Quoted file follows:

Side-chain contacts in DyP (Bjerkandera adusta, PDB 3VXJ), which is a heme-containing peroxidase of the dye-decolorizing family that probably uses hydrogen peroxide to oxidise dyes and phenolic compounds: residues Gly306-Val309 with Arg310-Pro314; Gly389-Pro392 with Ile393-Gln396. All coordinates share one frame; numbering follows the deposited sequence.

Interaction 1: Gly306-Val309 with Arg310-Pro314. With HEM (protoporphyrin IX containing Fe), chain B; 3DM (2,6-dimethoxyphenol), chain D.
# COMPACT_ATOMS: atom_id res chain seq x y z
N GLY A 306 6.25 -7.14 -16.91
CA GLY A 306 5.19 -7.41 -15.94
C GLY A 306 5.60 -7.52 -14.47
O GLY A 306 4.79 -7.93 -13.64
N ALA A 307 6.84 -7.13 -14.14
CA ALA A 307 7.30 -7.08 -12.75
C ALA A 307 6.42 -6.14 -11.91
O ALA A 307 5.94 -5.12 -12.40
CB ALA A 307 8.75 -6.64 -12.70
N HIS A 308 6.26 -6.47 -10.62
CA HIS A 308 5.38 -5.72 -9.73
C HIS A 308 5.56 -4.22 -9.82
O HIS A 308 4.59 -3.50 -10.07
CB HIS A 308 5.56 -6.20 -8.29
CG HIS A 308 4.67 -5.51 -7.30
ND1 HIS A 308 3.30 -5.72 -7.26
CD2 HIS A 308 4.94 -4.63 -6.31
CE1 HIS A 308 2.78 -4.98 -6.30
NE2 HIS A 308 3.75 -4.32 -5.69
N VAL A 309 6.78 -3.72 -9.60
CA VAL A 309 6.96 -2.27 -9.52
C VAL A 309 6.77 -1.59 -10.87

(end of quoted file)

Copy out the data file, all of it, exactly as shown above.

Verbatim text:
Side-chain contacts in DyP (Bjerkandera adusta, PDB 3VXJ), which is a heme-containing peroxidase of the dye-decolorizing family that probably uses hydrogen peroxide to oxidise dyes and phenolic compounds: residues Gly306-Val309 with Arg310-Pro314; Gly389-Pro392 with Ile393-Gln396. All coordinates share one frame; numbering follows the deposited sequence.

Interaction 1: Gly306-Val309 with Arg310-Pro314. With HEM (protoporphyrin IX containing Fe), chain B; 3DM (2,6-dimethoxyphenol), chain D.
# COMPACT_ATOMS: atom_id res chain seq x y z
N GLY A 306 6.25 -7.14 -16.91
CA GLY A 306 5.19 -7.41 -15.94
C GLY A 306 5.60 -7.52 -14.47
O GLY A 306 4.79 -7.93 -13.64
N ALA A 307 6.84 -7.13 -14.14
CA ALA A 307 7.30 -7.08 -12.75
C ALA A 307 6.42 -6.14 -11.91
O ALA A 307 5.94 -5.12 -12.40
CB ALA A 307 8.75 -6.64 -12.70
N HIS A 308 6.26 -6.47 -10.62
CA HIS A 308 5.38 -5.72 -9.73
C HIS A 308 5.56 -4.22 -9.82
O HIS A 308 4.59 -3.50 -10.07
CB HIS A 308 5.56 -6.20 -8.29
CG HIS A 308 4.67 -5.51 -7.30
ND1 HIS A 308 3.30 -5.72 -7.26
CD2 HIS A 308 4.94 -4.63 -6.31
CE1 HIS A 308 2.78 -4.98 -6.30
NE2 HIS A 308 3.75 -4.32 -5.69
N VAL A 309 6.78 -3.72 -9.60
CA VAL A 309 6.96 -2.27 -9.52
C VAL A 309 6.77 -1.59 -10.87